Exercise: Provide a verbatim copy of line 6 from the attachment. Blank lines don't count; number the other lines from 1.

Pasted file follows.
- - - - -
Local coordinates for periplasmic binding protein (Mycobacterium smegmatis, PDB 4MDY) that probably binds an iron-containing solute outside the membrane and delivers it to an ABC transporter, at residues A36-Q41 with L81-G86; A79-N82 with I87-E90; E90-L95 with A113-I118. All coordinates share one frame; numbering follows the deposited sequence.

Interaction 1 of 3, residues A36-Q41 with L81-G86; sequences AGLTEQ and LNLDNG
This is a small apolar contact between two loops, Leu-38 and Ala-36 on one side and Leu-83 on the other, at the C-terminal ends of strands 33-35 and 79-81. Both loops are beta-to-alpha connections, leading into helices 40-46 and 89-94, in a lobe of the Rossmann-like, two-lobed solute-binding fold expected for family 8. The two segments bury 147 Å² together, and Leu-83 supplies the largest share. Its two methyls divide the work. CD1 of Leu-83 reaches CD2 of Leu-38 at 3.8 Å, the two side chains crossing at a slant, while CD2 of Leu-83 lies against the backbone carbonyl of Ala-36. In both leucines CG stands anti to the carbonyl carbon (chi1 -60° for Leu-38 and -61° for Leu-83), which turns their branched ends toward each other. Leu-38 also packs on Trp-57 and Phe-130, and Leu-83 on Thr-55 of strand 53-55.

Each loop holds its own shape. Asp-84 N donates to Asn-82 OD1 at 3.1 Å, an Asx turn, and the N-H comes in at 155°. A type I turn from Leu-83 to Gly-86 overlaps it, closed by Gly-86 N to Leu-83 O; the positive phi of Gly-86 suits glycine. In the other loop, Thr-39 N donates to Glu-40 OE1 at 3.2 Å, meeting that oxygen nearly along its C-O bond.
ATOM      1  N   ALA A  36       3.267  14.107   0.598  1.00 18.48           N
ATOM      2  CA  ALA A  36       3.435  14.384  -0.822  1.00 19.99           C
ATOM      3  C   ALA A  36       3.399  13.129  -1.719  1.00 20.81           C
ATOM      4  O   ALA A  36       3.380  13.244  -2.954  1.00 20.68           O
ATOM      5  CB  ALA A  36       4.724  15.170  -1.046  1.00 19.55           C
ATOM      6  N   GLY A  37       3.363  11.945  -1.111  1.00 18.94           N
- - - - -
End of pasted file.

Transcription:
ATOM      2  CA  ALA A  36       3.435  14.384  -0.822  1.00 19.99           C